Writer Reason Vs. Story Reason
Writer Reason vs. Story Reason
Which one will win?
July 19, 2018
Generally the things we put into our work have strong writer reasons for being there. The main character has a sidekick to give him someone to talk to so the scenes have dialogue. The story is set in an area we know well. The main character has a job we once held and understand. And there is nothing wrong with having writer reasons for choices we make. But once we've made such a choice, we must allow it to shape the story in a way that gives it a story reason as well.
Why does the main character hang out with Oscar so much? We know the writer reason has something to do with balancing dialogue and action, but what could the story reason be? Maybe the main character hangs out with Oscar because he's one of the few people always willing to go along with the main character's wild ideas. Or maybe they hang out because they grew up as neighbors on that street, and they're more like brothers than friends. Those are story reasons, and they'll shape things in the story in a much deeper, more meaningful level. Story reasons are usually personal to the character, so they help make the characters more real for the reader.
When you're revising, you have to ask yourself "why" over and over. Why did you make this choice? Why did you include this scene? Why is the character acting that way? There will often be a writer reason (mostly to do with making the writing easier) but there must be a story reason as well, and during revision you need to look for those story reasons and be sure they work.
Writer Reasons are Shallow
Here are some writer reasons I've employed when making character decisions:
• Gave a character a strong regional voice to contrast better with another character.
• Made two characters strongly opposite in personalities to increase conflict.
• Had the character run into a friend at an event so that there would be dialogue options.
• Gave a character a passion for tinkering because STEM topics are popular in young reader markets.
Do you see what all those choices have in common? They are shallow. If I don't think deeply about them, they're going to feel tacked on and false. Now, each one was a valid writer reason, but I want my story to feel real and to linger with the reader, so I have to spend extra time considering each choice and how the choices should affect the writing. In other words, I must go beyond the writer reason and ponder the story reason.
Let's think more deeply about some of the choices mentioned above. What if my character with the strong regional accent is a newcomer to the area? He's a bit of a fish out of water, and he likes to remind the main character of how things are done in his hometown. That will change their relationship, because it's annoying. Also, being a newcomer is likely to put him in conflict with regional norms and create conflicts that play out in the story. So to deepen this from a shallow author reason to a story reason, I need to let it play out throughout the story and the characters, letting it shape action as well as dialogue.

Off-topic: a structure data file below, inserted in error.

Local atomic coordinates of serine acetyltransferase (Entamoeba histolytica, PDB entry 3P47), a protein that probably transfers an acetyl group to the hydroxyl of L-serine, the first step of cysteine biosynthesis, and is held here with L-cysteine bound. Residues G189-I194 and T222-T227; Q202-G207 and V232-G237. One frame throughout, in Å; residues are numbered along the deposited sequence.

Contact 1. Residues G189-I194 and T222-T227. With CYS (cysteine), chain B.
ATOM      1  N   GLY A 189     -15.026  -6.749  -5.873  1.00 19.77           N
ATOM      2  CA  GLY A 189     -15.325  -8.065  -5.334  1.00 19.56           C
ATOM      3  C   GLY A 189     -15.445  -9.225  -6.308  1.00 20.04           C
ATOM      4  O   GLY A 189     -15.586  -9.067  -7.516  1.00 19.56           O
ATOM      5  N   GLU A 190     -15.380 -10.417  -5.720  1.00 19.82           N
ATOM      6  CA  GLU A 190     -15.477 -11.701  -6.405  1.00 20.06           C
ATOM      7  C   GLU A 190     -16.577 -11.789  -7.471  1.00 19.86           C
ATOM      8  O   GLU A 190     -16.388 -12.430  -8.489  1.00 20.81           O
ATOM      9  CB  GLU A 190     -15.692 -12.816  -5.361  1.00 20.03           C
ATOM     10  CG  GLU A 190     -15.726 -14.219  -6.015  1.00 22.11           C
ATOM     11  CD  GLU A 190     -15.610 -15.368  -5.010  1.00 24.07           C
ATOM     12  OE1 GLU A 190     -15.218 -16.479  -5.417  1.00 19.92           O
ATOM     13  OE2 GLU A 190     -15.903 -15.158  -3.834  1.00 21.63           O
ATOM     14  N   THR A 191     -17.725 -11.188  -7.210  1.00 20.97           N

How about the opposite personalities choice? This is one I often make when writing fiction for very young children, because children that age tend to find extremes to be funny. But their opposite personalities will also shape every interaction, so it needs to spill over into everything. I need to think about why the two children are so different. Why is Joey so bold while Felix is so shy, and why are they best friends when they are so different? What bonds them? What motivates them? When we build a personality for a character, it must color everything. So I may have initially just chosen opposites, I must then let those choices deepen and become significant so they affect conversation, choices made by the characters, actions, conflict, and resolution.
Even something as minor as having one character run into another at an event so I can have dialogue needs to be looked at deeply. It has to do more than simply make it easier to add dialogue. It should change the actions of the scene, the choices the main character makes, the way the scene unfolds. Maybe it makes it easier to have dialogue but hard for the main character to accomplish what she came there to do. Why would she then stick with the newcomer? Or is the newcomer giving her no choice? And if so, why is the newcomer acting that way?
Finally, my character who tinkers should display that tinkering urge throughout the story, and it should change the situation as a result. For example, someone who tinkers will often be able to see fixes for small problems that would stymie someone who doesn't think that way. Tinkerers often employ outside-the-box thinking about all kinds of things, not just inventions. So that choice really shaped nearly every moment of the story and became a major story element. It also made the story much harder to write well, and there were times I seriously questioned whether it was a good choice. But if I hadn't let that tinkering trait affect everything, it would have quickly felt fake and pointless instead of interesting and engaging.
Question everything and dig deeper. That may force you to change some things when you realize that your writer reasons can't be turned into story reasons without making changes that wreck the story. In that case, you would have to rewrite to change the element you added for strictly writerly reasons, but you'll also be rescuing your story. And isn’t that the most important thing?
Jan Fields is a full-time, freelance author and an Institute of Children's Literature Instructor. Would you like to have your own instructor teaching you on a one-on-one basis? Show us a sample of your work here.